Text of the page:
I like the concept of an “androgynous mind.” Maybe this matter of writing men (or women) convincingly isn’t simply a question of having a big enough imagination—if we can actually tap into a sort of Jungian reservoir of human experience, and funnel that knowledge into an act of creative empathy.
And if that sounds like new-age nonsense, is writing a man as a woman all that different from writing about a woman as a woman? You’re already seeing through someone else’s eyes—someone whose experience differs from yours, even though you made the person up yourself.
But to answer the student’s question: yes, I am very interested in writing a novel from a male perspective, and excited for the challenge. In 2007 I started what I hoped would be a novel narrated by a man, but I wound up shelving it when Seanan remarked that the first chapter had the pacing of a shorter story. I haven’t given up on that one, but in the meantime my second novel for St. Martin’s, Immaculate Heart, is narrated by a male journalist. Working on this story is a whole new kind of fun.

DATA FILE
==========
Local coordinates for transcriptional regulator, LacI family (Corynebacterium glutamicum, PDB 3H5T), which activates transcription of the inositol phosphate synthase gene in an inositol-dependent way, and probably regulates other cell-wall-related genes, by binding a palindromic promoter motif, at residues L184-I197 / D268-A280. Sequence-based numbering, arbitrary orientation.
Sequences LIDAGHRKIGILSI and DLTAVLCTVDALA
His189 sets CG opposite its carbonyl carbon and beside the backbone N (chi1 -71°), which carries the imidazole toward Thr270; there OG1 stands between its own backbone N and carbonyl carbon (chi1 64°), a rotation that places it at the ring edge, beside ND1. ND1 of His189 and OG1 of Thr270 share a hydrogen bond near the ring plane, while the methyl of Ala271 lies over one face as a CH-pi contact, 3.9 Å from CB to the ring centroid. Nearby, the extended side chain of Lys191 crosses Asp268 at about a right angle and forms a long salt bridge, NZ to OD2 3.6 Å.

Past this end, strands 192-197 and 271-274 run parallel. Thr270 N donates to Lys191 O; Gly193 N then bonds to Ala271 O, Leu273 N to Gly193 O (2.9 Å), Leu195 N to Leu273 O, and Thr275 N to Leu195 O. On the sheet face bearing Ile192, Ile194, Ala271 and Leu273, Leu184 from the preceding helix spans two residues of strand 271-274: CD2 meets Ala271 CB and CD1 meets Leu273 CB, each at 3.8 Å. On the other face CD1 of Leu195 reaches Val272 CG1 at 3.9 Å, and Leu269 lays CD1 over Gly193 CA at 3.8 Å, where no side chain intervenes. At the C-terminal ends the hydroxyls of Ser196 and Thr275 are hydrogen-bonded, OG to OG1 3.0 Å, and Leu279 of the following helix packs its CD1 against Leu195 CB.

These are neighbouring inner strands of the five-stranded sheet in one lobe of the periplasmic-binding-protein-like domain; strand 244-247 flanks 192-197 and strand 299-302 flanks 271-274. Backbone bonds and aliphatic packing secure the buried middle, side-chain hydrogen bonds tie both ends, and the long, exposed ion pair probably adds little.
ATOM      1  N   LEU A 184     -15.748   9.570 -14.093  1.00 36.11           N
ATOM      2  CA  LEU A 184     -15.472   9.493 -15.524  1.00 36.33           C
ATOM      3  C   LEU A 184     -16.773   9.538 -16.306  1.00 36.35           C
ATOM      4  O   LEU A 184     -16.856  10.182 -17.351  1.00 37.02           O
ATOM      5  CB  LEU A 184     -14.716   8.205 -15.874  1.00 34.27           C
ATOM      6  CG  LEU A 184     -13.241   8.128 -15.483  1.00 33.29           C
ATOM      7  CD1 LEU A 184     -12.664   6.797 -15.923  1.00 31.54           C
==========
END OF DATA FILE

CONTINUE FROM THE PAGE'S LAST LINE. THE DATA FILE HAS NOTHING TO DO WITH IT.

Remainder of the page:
This was an excellent question, and I’d love to get some input from other readers and writers (especially since I didn’t offer a positive example from a male author). Writers, how comfortable do you feel writing from a male point of view as a woman, or vice versa? Readers, what are some of your favorite examples of male writers who’ve nailed the inner workings of a female character, and vice versa?
@sarahpmiller Thanks for all the great examples/recs! Interesting to me that you’re also coming up with more female than male writers…
— Camille DeAngelis (@comet_party) July 10, 2013
@comet_party I really don’t know. I’d be interested to hear what men think about that.
— Sarah P. Miller (@SarahPMiller) July 11, 2013